I always read the Q&A column in the Sunday Times real estate section. Given my own real estate situation — I’ve sued the majority shareholders of my little coop for breaching all sorts of co-op corporation laws — I often pick up legal confirmation from this column (the Qs are from people while the As are from lawyers).
The last question in yesterday’s column was particularly apt and should, if they read it, serve as a stern warning to the Skush-O’Briens, the people I’m suing, because this is one of the many bad things that can happen to them when they lose this lawsuit:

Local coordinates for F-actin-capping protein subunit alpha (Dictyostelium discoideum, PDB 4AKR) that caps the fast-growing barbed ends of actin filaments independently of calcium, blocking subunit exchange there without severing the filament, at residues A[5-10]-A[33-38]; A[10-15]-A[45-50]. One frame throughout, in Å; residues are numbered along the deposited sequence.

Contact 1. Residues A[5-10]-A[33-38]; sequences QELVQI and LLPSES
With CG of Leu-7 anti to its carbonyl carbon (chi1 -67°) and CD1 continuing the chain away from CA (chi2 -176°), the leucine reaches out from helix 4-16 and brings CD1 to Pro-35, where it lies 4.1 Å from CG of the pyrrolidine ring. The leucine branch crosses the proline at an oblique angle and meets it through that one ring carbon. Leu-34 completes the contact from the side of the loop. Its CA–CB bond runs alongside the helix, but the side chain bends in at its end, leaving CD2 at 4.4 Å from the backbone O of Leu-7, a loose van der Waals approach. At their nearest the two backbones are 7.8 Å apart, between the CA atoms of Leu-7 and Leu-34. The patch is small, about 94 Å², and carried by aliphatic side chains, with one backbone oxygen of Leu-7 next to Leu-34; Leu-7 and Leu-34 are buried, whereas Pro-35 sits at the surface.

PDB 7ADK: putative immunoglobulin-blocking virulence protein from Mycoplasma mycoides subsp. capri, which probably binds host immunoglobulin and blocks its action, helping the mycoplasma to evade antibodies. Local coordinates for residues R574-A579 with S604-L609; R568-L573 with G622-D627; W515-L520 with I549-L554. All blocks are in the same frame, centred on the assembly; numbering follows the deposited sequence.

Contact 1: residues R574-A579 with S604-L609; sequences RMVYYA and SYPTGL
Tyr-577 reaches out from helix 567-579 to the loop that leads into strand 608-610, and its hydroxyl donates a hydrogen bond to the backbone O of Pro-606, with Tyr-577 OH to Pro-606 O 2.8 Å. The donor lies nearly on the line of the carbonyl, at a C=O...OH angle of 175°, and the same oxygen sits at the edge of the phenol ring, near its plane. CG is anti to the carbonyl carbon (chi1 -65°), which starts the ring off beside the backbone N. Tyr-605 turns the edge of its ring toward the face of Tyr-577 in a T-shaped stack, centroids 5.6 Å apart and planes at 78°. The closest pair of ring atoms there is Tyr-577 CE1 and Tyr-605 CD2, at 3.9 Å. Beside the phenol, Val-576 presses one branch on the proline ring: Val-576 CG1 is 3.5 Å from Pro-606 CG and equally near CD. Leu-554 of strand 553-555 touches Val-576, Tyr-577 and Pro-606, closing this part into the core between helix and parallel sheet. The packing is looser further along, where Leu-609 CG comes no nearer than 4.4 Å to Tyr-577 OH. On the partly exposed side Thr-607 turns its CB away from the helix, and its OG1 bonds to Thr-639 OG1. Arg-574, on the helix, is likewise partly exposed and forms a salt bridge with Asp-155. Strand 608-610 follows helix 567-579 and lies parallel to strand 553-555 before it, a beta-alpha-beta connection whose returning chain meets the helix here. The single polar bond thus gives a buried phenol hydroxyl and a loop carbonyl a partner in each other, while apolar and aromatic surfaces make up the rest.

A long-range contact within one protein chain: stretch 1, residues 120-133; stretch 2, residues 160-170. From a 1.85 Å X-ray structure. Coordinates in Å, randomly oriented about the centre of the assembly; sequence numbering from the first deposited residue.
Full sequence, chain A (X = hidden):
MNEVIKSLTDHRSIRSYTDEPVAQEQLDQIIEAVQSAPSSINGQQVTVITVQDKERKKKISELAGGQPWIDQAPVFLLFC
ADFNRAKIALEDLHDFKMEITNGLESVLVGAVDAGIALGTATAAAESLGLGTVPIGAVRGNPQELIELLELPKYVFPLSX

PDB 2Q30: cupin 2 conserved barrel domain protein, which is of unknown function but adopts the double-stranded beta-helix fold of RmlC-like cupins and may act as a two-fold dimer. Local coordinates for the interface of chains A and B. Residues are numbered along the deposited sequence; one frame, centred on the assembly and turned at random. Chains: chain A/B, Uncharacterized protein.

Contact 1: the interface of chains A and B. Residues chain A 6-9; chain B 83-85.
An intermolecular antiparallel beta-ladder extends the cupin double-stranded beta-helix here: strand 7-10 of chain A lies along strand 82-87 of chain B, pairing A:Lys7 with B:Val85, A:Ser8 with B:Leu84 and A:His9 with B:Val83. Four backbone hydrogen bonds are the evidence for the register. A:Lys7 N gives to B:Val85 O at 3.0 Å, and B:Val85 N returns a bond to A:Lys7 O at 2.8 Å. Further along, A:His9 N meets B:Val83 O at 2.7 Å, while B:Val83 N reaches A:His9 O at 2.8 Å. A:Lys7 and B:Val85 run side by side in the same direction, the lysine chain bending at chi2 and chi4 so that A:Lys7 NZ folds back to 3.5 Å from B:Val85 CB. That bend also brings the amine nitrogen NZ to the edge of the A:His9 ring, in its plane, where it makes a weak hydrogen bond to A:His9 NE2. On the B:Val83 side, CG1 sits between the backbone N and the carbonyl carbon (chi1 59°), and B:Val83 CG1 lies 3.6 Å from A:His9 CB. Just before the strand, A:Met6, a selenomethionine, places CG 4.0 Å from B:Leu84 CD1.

When a Co-op Lease Is Breached
Q. Can a co-op board take over ownership of a co-op if the shareholder is in violation of the proprietary lease?
A. Eva Talel, a Manhattan co-op and condominium lawyer, says that almost all proprietary leases allow the co-op to cancel the lease when a breach occurs. If the co-op properly complies with lease cancellation requirements, she said, it can evict the occupants, sell the apartment at auction, and give the proceeds of sale to the owner, less any money owed to the co-op, including the costs of selling the apartment.